Jan. 25, 2024 (Story from the January 2024 edition of American Motorcyclist)
By Mitch Boehm
Like a lot of Boomers, I don’t spend a lot of time on social media, for a whole bunch of reasons. But once in a while I’m forced to log on for work-related stuff, and the other day stumbled onto a conversation about AMA benefits I found interesting.
A gentleman on an event forum had asked about specific benefits the AMA offered, and the answers he got were pretty spot-on. One guy mentioned discounts on accessories, event tickets, bike shipping, rentals, performance parts and the like, and based simply on the substantial cost-savings potential there, that by itself is a hugely compelling reason to spend $49 on an AMA membership. It’s not hard to miss the fact that one could pay for his or her entire AMA membership each year with a single large purchase, or at least a few smaller ones. You’re gonna buy that gear or part or those event tickets anyway, right? You might as well pay for your AMA membership while you’re at it…and then keep on saving money. Total no brainer.
The company partners listed in the magazine or online and the products and services they offer are pretty impressive. You’ve got discounts at companies such as Motel 6 and Red Roof Inns, Supercross, MotoAmerica and Quail Gathering tickets, Edelweiss Bike Travel tours, Bohn Body Armor, Anthony’s Leatherworks hide and boot repair, Nelson Rigg gear, Federal Bike Shipping, and bunch of others.
Another gent posted that American Motorcyclist magazine — another primary AMA benefit — has gotten “really good” of late, and I couldn’t agree more, though I might be a bit biased. Our goal for the last three years has been to offer a thoroughly informative and entertaining read each month, one melding current events, historical features, touring stories, AMA-centric elements, thoughtful columns, important government relations information and much more…and from what I’m hearing from members and the industry, we are doing just that.
We can’t please everyone, and you can bet we hear about it when we don’t, but we’re trying to give folks what I call the traditional moto-magazine experience that’s gone mostly missing in internet-based storytelling. Many members tell me they’ve gone from leafing through the magazine and tossing it to waiting impatiently for it to drop into the mailbox. That’s a seismic shift.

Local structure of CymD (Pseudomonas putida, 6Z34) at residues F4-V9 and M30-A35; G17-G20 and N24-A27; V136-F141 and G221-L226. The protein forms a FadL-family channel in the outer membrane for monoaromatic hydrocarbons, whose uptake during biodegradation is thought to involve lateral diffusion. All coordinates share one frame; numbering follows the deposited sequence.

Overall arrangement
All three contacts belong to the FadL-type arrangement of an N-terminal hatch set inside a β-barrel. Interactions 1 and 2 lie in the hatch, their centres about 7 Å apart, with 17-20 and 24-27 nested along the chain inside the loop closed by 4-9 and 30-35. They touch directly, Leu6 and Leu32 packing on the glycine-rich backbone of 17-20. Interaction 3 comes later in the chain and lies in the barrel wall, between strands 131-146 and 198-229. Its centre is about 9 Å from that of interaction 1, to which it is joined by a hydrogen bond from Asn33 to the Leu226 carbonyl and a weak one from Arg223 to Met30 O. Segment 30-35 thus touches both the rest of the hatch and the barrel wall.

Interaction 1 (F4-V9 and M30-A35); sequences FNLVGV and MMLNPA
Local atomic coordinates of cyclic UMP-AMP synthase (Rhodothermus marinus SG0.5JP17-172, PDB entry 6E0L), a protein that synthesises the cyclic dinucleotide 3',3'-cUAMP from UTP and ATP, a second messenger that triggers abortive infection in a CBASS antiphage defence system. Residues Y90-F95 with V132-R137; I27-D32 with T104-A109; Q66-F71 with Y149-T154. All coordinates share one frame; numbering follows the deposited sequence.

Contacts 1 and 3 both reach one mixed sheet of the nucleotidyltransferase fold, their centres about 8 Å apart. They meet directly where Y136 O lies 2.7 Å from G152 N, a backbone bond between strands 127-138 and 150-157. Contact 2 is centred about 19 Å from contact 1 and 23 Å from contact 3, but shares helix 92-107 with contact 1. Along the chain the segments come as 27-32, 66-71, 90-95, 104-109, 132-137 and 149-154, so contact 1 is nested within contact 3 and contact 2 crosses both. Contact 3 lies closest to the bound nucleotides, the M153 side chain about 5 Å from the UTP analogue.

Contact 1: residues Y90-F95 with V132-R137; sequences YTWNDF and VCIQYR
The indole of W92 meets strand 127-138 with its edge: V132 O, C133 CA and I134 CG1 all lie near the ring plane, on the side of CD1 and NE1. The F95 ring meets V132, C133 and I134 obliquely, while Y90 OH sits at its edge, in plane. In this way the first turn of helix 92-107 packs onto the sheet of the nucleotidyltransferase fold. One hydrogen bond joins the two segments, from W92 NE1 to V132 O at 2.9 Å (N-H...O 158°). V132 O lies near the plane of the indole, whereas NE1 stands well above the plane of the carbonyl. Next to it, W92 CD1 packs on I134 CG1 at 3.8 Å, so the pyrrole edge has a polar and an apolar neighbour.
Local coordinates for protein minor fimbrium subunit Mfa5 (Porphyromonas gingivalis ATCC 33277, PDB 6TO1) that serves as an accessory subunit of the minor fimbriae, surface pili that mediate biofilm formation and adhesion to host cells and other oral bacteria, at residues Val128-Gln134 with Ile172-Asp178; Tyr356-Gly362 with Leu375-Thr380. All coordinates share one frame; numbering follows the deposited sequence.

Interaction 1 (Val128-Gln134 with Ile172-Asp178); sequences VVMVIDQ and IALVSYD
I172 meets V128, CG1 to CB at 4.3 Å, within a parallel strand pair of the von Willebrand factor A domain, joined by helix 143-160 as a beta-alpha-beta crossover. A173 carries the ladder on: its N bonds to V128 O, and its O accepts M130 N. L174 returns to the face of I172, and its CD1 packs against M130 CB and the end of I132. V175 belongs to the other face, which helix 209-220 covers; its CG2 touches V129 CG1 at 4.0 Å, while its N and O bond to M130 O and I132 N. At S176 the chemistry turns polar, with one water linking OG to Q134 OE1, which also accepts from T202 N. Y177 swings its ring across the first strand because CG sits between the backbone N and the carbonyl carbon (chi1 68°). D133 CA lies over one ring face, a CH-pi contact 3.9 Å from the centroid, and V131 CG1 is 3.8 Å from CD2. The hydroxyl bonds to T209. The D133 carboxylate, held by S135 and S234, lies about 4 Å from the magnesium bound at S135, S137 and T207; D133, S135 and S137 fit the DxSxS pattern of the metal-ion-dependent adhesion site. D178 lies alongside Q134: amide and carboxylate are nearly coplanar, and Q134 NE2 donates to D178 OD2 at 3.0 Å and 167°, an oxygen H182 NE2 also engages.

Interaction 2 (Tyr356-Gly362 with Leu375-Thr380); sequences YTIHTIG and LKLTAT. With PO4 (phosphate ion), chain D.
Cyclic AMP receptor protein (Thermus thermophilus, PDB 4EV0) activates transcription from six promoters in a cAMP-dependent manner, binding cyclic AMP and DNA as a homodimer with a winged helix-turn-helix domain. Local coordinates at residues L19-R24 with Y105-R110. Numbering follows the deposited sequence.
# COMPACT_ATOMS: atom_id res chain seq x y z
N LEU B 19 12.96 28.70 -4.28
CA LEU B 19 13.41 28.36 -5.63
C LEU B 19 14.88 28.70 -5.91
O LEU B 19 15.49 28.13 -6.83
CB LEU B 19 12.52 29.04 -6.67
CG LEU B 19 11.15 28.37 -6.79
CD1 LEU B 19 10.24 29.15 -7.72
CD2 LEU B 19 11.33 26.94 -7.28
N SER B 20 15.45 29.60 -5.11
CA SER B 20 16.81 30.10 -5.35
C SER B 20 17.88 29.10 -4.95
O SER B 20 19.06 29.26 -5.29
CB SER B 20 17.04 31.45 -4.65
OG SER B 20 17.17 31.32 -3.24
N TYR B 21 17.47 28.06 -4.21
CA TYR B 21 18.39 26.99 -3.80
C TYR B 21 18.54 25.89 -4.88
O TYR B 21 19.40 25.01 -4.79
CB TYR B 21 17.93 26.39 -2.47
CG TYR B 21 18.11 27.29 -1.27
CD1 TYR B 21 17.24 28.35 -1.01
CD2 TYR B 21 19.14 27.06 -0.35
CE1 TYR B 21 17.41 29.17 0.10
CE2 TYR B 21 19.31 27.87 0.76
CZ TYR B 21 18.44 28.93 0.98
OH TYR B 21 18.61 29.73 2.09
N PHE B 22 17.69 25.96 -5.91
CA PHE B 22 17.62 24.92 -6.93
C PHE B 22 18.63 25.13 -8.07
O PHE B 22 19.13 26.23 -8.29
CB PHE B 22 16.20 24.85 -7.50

AMA membership also gives enthusiasts access to AMA-sanctioned amateur racing all over the country, on dirt, asphalt and ice, and there’s similar access for all sorts of recreational rides and events. And then there are our government relations efforts, which are substantial and have proven monumentally important over the years, but which don’t always get the exposure and gratitude they deserve.
Over and above all this, however, is the intangible and altruistic value that come from being part of the world’s largest motorcycle-oriented member organization. With membership you are supporting the entire industry, from advertisers in our pages and at our events, to our aforementioned government-relations efforts, to local and regional event, recreation and competition promoters and clubs, all of whom organize things for us to do and enjoy on our motorcycles.
In September of 1923, less than a year before the AMA was created by the M&ATA (Motorcycle and Allied Trades Association), Bicycle and Motorcycle Illustrated magazine editors wrote the following about folks asking about what benefits they could expect for their yearly dues of 50 cents.
Some riders seem to be under the impression that the M&ATA should confer all sorts of benefits on its members without any cooperation on their part. They [think] the 50-cent registration fee, which hardly pays the postage on the mail they receive from the Chairman, should pay for everything from legal assistance when arrested for speeding to theft, accident and life insurance, and everything in between. The M&ATA really is a benefit association, but it is a mutual benefit, and this means the obligation is mutual. Every member benefits in proportion to the service he or she renders. Among the things every rider may do to help are to observe the rules of the road, consider the rights of others, dress neatly, act like a gentleman and always respond when asked in combating adverse legislation. Do your share and you won’t have to ask, ‘what do I get for my fifty cents?’
Quaint and old-fashioned, for sure, but true nonetheless, and it’s something I think every one of you understand — and the AMA thanks you for your support! If you’ll spread the word among friends and fellow riders, all the better. Because as Joy Burgess wrote last month, we are definitely stronger together.